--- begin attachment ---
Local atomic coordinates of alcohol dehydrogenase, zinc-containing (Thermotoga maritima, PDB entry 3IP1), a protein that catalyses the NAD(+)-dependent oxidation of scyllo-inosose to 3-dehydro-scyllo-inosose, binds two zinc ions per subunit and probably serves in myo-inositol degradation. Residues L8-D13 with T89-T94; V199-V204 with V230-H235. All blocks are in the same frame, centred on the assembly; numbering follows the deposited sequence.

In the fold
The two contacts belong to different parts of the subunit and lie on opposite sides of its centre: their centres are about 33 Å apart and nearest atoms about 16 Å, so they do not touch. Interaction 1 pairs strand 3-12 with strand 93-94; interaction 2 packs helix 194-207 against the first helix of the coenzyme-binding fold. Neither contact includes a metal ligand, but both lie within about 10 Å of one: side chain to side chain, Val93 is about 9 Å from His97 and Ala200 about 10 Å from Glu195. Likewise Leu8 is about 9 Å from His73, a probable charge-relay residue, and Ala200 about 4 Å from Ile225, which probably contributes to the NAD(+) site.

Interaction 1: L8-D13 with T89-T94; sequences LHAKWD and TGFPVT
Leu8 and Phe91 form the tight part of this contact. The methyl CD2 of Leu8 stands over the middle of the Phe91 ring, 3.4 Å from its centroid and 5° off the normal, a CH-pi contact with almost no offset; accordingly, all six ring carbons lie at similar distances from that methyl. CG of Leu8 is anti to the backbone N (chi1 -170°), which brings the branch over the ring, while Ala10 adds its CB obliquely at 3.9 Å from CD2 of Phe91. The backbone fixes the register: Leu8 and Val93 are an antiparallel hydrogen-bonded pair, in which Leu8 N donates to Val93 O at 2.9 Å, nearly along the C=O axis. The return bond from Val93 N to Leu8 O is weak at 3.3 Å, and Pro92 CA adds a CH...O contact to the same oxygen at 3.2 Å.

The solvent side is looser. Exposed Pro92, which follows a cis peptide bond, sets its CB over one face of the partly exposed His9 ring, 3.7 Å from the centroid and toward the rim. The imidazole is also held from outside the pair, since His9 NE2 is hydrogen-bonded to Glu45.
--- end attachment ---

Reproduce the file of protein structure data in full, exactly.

Local atomic coordinates of alcohol dehydrogenase, zinc-containing (Thermotoga maritima, PDB entry 3IP1), a protein that catalyses the NAD(+)-dependent oxidation of scyllo-inosose to 3-dehydro-scyllo-inosose, binds two zinc ions per subunit and probably serves in myo-inositol degradation. Residues L8-D13 with T89-T94; V199-V204 with V230-H235. All blocks are in the same frame, centred on the assembly; numbering follows the deposited sequence.

In the fold
The two contacts belong to different parts of the subunit and lie on opposite sides of its centre: their centres are about 33 Å apart and nearest atoms about 16 Å, so they do not touch. Interaction 1 pairs strand 3-12 with strand 93-94; interaction 2 packs helix 194-207 against the first helix of the coenzyme-binding fold. Neither contact includes a metal ligand, but both lie within about 10 Å of one: side chain to side chain, Val93 is about 9 Å from His97 and Ala200 about 10 Å from Glu195. Likewise Leu8 is about 9 Å from His73, a probable charge-relay residue, and Ala200 about 4 Å from Ile225, which probably contributes to the NAD(+) site.

Interaction 1: L8-D13 with T89-T94; sequences LHAKWD and TGFPVT
Leu8 and Phe91 form the tight part of this contact. The methyl CD2 of Leu8 stands over the middle of the Phe91 ring, 3.4 Å from its centroid and 5° off the normal, a CH-pi contact with almost no offset; accordingly, all six ring carbons lie at similar distances from that methyl. CG of Leu8 is anti to the backbone N (chi1 -170°), which brings the branch over the ring, while Ala10 adds its CB obliquely at 3.9 Å from CD2 of Phe91. The backbone fixes the register: Leu8 and Val93 are an antiparallel hydrogen-bonded pair, in which Leu8 N donates to Val93 O at 2.9 Å, nearly along the C=O axis. The return bond from Val93 N to Leu8 O is weak at 3.3 Å, and Pro92 CA adds a CH...O contact to the same oxygen at 3.2 Å.

The solvent side is looser. Exposed Pro92, which follows a cis peptide bond, sets its CB over one face of the partly exposed His9 ring, 3.7 Å from the centroid and toward the rim. The imidazole is also held from outside the pair, since His9 NE2 is hydrogen-bonded to Glu45.